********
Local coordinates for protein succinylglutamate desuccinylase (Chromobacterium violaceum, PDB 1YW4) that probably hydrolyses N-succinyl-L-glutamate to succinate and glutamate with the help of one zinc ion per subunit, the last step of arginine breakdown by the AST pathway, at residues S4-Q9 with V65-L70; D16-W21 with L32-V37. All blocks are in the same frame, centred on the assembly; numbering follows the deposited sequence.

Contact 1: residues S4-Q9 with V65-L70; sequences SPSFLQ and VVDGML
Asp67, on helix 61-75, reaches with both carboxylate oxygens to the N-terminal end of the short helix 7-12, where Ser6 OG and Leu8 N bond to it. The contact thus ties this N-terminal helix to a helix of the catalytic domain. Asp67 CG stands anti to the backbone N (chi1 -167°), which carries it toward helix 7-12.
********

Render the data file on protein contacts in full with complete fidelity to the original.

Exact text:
Local coordinates for protein succinylglutamate desuccinylase (Chromobacterium violaceum, PDB 1YW4) that probably hydrolyses N-succinyl-L-glutamate to succinate and glutamate with the help of one zinc ion per subunit, the last step of arginine breakdown by the AST pathway, at residues S4-Q9 with V65-L70; D16-W21 with L32-V37. All blocks are in the same frame, centred on the assembly; numbering follows the deposited sequence.

Contact 1: residues S4-Q9 with V65-L70; sequences SPSFLQ and VVDGML
Asp67, on helix 61-75, reaches with both carboxylate oxygens to the N-terminal end of the short helix 7-12, where Ser6 OG and Leu8 N bond to it. The contact thus ties this N-terminal helix to a helix of the catalytic domain. Asp67 CG stands anti to the backbone N (chi1 -167°), which carries it toward helix 7-12.